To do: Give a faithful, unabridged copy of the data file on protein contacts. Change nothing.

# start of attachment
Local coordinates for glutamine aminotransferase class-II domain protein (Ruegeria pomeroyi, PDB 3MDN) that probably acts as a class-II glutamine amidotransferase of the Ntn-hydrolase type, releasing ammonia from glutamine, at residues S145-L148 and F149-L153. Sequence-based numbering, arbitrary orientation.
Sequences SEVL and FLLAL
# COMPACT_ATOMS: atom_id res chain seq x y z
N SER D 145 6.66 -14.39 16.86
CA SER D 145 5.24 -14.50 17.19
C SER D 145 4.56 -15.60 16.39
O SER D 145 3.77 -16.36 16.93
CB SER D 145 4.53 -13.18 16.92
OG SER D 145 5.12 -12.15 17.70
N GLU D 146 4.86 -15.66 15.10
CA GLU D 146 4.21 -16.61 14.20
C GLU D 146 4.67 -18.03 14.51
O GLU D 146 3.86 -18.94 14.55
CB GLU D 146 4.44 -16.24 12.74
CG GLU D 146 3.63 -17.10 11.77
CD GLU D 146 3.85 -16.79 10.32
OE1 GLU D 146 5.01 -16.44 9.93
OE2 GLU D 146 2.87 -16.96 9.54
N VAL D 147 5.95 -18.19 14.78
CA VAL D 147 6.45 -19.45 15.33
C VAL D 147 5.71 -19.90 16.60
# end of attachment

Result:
Local coordinates for glutamine aminotransferase class-II domain protein (Ruegeria pomeroyi, PDB 3MDN) that probably acts as a class-II glutamine amidotransferase of the Ntn-hydrolase type, releasing ammonia from glutamine, at residues S145-L148 and F149-L153. Sequence-based numbering, arbitrary orientation.
Sequences SEVL and FLLAL
# COMPACT_ATOMS: atom_id res chain seq x y z
N SER D 145 6.66 -14.39 16.86
CA SER D 145 5.24 -14.50 17.19
C SER D 145 4.56 -15.60 16.39
O SER D 145 3.77 -16.36 16.93
CB SER D 145 4.53 -13.18 16.92
OG SER D 145 5.12 -12.15 17.70
N GLU D 146 4.86 -15.66 15.10
CA GLU D 146 4.21 -16.61 14.20
C GLU D 146 4.67 -18.03 14.51
O GLU D 146 3.86 -18.94 14.55
CB GLU D 146 4.44 -16.24 12.74
CG GLU D 146 3.63 -17.10 11.77
CD GLU D 146 3.85 -16.79 10.32
OE1 GLU D 146 5.01 -16.44 9.93
OE2 GLU D 146 2.87 -16.96 9.54
N VAL D 147 5.95 -18.19 14.78
CA VAL D 147 6.45 -19.45 15.33
C VAL D 147 5.71 -19.90 16.60